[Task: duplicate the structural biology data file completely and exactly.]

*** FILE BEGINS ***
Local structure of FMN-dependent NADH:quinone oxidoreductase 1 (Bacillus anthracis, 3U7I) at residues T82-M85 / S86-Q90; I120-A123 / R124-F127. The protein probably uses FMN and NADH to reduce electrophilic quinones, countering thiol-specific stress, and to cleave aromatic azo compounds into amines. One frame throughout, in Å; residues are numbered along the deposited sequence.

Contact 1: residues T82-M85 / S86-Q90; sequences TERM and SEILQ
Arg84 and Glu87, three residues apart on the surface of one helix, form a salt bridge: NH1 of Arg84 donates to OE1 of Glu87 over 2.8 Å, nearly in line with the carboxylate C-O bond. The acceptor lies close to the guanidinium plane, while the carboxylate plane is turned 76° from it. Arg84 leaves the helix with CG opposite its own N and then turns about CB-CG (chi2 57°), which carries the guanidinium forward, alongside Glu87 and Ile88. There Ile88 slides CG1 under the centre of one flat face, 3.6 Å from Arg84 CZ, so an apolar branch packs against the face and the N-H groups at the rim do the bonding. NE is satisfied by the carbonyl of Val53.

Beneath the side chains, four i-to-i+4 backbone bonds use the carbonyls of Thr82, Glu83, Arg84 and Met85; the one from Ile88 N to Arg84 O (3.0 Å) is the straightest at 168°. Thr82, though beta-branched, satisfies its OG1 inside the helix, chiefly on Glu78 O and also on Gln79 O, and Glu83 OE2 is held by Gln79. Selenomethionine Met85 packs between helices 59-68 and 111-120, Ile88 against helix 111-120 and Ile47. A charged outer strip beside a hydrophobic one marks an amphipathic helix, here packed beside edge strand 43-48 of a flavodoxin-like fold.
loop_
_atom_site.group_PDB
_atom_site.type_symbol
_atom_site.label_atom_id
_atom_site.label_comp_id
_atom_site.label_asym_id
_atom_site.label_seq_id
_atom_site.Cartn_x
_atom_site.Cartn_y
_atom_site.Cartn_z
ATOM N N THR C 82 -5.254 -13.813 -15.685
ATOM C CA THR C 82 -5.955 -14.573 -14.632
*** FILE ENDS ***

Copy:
Local structure of FMN-dependent NADH:quinone oxidoreductase 1 (Bacillus anthracis, 3U7I) at residues T82-M85 / S86-Q90; I120-A123 / R124-F127. The protein probably uses FMN and NADH to reduce electrophilic quinones, countering thiol-specific stress, and to cleave aromatic azo compounds into amines. One frame throughout, in Å; residues are numbered along the deposited sequence.

Contact 1: residues T82-M85 / S86-Q90; sequences TERM and SEILQ
Arg84 and Glu87, three residues apart on the surface of one helix, form a salt bridge: NH1 of Arg84 donates to OE1 of Glu87 over 2.8 Å, nearly in line with the carboxylate C-O bond. The acceptor lies close to the guanidinium plane, while the carboxylate plane is turned 76° from it. Arg84 leaves the helix with CG opposite its own N and then turns about CB-CG (chi2 57°), which carries the guanidinium forward, alongside Glu87 and Ile88. There Ile88 slides CG1 under the centre of one flat face, 3.6 Å from Arg84 CZ, so an apolar branch packs against the face and the N-H groups at the rim do the bonding. NE is satisfied by the carbonyl of Val53.

Beneath the side chains, four i-to-i+4 backbone bonds use the carbonyls of Thr82, Glu83, Arg84 and Met85; the one from Ile88 N to Arg84 O (3.0 Å) is the straightest at 168°. Thr82, though beta-branched, satisfies its OG1 inside the helix, chiefly on Glu78 O and also on Gln79 O, and Glu83 OE2 is held by Gln79. Selenomethionine Met85 packs between helices 59-68 and 111-120, Ile88 against helix 111-120 and Ile47. A charged outer strip beside a hydrophobic one marks an amphipathic helix, here packed beside edge strand 43-48 of a flavodoxin-like fold.
loop_
_atom_site.group_PDB
_atom_site.type_symbol
_atom_site.label_atom_id
_atom_site.label_comp_id
_atom_site.label_asym_id
_atom_site.label_seq_id
_atom_site.Cartn_x
_atom_site.Cartn_y
_atom_site.Cartn_z
ATOM N N THR C 82 -5.254 -13.813 -15.685
ATOM C CA THR C 82 -5.955 -14.573 -14.632